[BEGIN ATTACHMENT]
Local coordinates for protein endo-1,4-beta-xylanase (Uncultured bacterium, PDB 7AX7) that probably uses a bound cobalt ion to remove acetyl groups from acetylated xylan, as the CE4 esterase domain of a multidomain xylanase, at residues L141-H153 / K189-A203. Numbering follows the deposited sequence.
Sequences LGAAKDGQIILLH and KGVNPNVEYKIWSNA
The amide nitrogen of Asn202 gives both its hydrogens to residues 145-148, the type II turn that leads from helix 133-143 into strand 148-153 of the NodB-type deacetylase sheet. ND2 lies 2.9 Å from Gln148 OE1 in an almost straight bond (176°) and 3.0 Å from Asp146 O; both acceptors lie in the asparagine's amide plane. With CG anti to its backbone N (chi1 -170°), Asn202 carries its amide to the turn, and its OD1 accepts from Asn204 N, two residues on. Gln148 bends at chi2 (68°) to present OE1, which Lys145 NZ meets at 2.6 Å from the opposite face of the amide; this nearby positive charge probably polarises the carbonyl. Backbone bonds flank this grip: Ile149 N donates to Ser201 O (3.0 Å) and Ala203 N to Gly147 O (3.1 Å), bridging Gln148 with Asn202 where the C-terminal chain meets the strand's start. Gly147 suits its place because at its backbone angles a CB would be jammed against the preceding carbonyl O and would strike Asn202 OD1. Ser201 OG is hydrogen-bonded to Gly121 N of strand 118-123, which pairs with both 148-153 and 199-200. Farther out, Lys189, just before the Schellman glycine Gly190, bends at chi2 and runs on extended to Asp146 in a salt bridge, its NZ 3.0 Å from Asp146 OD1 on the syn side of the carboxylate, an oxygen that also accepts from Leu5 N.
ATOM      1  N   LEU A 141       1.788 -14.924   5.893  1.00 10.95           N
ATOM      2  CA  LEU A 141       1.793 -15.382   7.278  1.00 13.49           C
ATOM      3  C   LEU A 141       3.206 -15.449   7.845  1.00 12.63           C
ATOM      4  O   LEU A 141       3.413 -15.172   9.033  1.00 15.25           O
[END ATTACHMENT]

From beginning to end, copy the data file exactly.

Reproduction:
Local coordinates for protein endo-1,4-beta-xylanase (Uncultured bacterium, PDB 7AX7) that probably uses a bound cobalt ion to remove acetyl groups from acetylated xylan, as the CE4 esterase domain of a multidomain xylanase, at residues L141-H153 / K189-A203. Numbering follows the deposited sequence.
Sequences LGAAKDGQIILLH and KGVNPNVEYKIWSNA
The amide nitrogen of Asn202 gives both its hydrogens to residues 145-148, the type II turn that leads from helix 133-143 into strand 148-153 of the NodB-type deacetylase sheet. ND2 lies 2.9 Å from Gln148 OE1 in an almost straight bond (176°) and 3.0 Å from Asp146 O; both acceptors lie in the asparagine's amide plane. With CG anti to its backbone N (chi1 -170°), Asn202 carries its amide to the turn, and its OD1 accepts from Asn204 N, two residues on. Gln148 bends at chi2 (68°) to present OE1, which Lys145 NZ meets at 2.6 Å from the opposite face of the amide; this nearby positive charge probably polarises the carbonyl. Backbone bonds flank this grip: Ile149 N donates to Ser201 O (3.0 Å) and Ala203 N to Gly147 O (3.1 Å), bridging Gln148 with Asn202 where the C-terminal chain meets the strand's start. Gly147 suits its place because at its backbone angles a CB would be jammed against the preceding carbonyl O and would strike Asn202 OD1. Ser201 OG is hydrogen-bonded to Gly121 N of strand 118-123, which pairs with both 148-153 and 199-200. Farther out, Lys189, just before the Schellman glycine Gly190, bends at chi2 and runs on extended to Asp146 in a salt bridge, its NZ 3.0 Å from Asp146 OD1 on the syn side of the carboxylate, an oxygen that also accepts from Leu5 N.
ATOM      1  N   LEU A 141       1.788 -14.924   5.893  1.00 10.95           N
ATOM      2  CA  LEU A 141       1.793 -15.382   7.278  1.00 13.49           C
ATOM      3  C   LEU A 141       3.206 -15.449   7.845  1.00 12.63           C
ATOM      4  O   LEU A 141       3.413 -15.172   9.033  1.00 15.25           O